China Sandstorms Prompt Health Warnings

Sandstorms whipping across China shrouded cities in an unhealthy cloud of sand and grit Monday, with winds carrying the pollution outside the mainland as far as the island of Taiwan.

Overgrazing, deforestation, urban sprawl and drought have expanded deserts in the country’s north and west. The shifting sands have gradually encroached onto populated areas and worsened sandstorms that strike cities, particularly in the spring.

Winds blowing from the northwest have been sweeping sand across the country since Saturday, affecting Xinjiang in the far west all the way to Beijing in the country’s east. The sand and dust were carried to parts of southern China and even to cities in Taiwan.

The storms are a product of worsening desertification in Inner Mongolia and other Gobi Desert regions hundreds of miles to the north and west of Beijing. Strong winds pick up the loose dust and dirt, mixing them with industrial pollution.

Beijing’s air quality index was set at Level 4, one grade better than the most serious Level 5 that was reached Saturday as the mixture of sand, dust and pollution blasted the capital. City meteorologists said conditions would improve, but warned the sand would linger through midweek.

Beijing residents hunkered indoors as the fine dust worked its way into homes and offices, cutting visibility to around 1,000 metres. Outside, people scurried along sand-strewn sidewalks, covering their faces with gauzy handkerchiefs or donning surgical masks. There were no immediate reports of illnesses connected to the dust.

“It gets in your throat, under your clothes, in your bed,” said Beijing street sweeper Xue Yuan. “I hate it, but there’s really nothing you can do.” (Washington Post)

“What has lead to the floating dust in Beijing is what we call a ‘Mongolian cyclone’, a whirlwind caused by low atomspheric pressure,” says Zhang Mingying, a senior engineer at the Beijing Meteorology Bureau. “The centre of the Mongolian cyclone is usually 800 to 1,000 kilometres to the northwest of Beijing, a vast desert region covering southern Mongolia and northwestern Inner Mongolia. The cyclone draws sand and dust particles into high altitudes and together with a strong north wind, it brings sand grains to nearby areas, and smaller dust particles further south.” (Time)

Guo Hu, head of Beijing’s Meteorological agency, said the storms have become less frequent in recent years. “The situation improved tremendously after [the 2006 storm],” he told Xinhua. “Thanks to the mild climate and conservation efforts, Beijing had only one sandstorm last year.” (BBC)

The sandstorm in Taiwan, 160 kilometres from the mainland, forced people to cover their faces to avoid breathing in the grit that can cause chest discomfort and respiratory problems even in healthy people. Drivers complained their cars were covered in a layer of black soot in just 10 minutes.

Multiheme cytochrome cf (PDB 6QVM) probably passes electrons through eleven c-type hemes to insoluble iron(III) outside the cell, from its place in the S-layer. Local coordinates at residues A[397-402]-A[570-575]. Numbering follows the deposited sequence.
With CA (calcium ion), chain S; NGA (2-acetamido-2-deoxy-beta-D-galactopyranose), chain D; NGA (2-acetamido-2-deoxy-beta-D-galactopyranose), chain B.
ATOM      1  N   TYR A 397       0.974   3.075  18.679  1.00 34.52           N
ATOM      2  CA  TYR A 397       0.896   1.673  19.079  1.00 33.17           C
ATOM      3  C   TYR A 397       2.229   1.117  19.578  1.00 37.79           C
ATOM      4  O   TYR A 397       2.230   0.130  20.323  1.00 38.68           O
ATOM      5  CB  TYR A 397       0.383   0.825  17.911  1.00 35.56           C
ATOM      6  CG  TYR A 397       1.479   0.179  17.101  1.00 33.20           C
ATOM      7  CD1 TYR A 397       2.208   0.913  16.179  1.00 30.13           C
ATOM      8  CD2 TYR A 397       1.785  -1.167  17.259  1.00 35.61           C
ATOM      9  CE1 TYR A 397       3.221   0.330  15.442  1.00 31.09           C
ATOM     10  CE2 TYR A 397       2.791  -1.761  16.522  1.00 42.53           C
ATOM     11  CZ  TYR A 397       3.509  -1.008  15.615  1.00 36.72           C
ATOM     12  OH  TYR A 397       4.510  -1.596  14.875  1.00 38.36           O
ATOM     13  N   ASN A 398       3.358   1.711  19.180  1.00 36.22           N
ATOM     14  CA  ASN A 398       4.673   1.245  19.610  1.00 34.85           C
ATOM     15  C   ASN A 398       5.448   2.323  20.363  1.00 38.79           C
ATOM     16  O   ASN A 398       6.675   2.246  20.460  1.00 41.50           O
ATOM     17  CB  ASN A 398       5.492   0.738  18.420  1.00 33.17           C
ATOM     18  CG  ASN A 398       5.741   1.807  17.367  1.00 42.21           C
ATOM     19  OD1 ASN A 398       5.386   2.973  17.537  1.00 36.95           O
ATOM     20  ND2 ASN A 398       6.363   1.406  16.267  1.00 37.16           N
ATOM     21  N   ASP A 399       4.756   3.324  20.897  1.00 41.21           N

The airport on the Taiwanese-controlled islet of Matsu, just off the mainland coast, suspended services Sunday due to poor visibility caused by the sandstorm.

In Hong Kong, environmental protection officials said pollution levels were climbing as the sandstorm moved south. Twenty elderly people sought medical assistance for shortness of breath, Hong Kong’s radio RTHK reported. The Hong Kong government urged people to stay indoors and encouraged schools to cancel sports events.

Across the 160-kilometre -wide Taiwan Strait, island residents covered their mouths to avoid breathing the grit. Some flights were canceled due to poor visibility caused by the sandstorm.

Li Dongping, a tourist visiting Tiananmen Square from southern China, said more needs to be done to boost environmental protection and public awareness. “We need to improve our environment, we should plant more trees and improve the soil infrastructure, and also we should raise our sense of environmental protection,” Li said. (Washington Post)

Grit from Chinese sandstorms has been found to travel as far as South Korea, Japan and even the western United States. The sand that covered the city of Taipei on Sunday had mostly moved to the island’s south by Monday, and was expected to dissipate by Tuesday.

The Central Meteorological Station urged people to close doors and windows, and cover their faces with masks or scarves when going outside. Sensitive electronic and mechanical equipment should be sealed off, the station said in a warning posted Monday on its website.

China Central Television told viewers to clean out their noses with salt water and remove grit from ears with cotton swabs dipped in alcohol.

State television’s noon newscast showed the tourist city of Hangzhou on the eastern coast, where graceful bridges and waterside pagodas were hidden in a mix of sand and other pollution.

In Beijing, residents and tourists with faces covered scurried along sidewalks to minimize exposure to the pollution.

Over the weekend China’s premier, Wen Jiabao, visited the region and called for united efforts to combat what he called an “extraordinary disaster”. (Al Jazeera.net)

The U.S. Embassy in Beijing warned that particulate matter in the air made conditions “hazardous”, though high winds dispersed some of the pollution and the air quality was later upgraded to “very unhealthy”. (CBC)

Duan Li, a spokeswoman for the Beijing Meteorological Station, said conditions in the city seemed more severe because a sandstorm on Saturday deposited grit on rooftops, sidewalks and trees. The winds Monday carried in even more sand and stirred up what was already there.

The latest sandstorms were the most severe in China in several years. A massive sandstorm hit Beijing in 2006, when winds dumped about 300,000 tons of sand on the capital.

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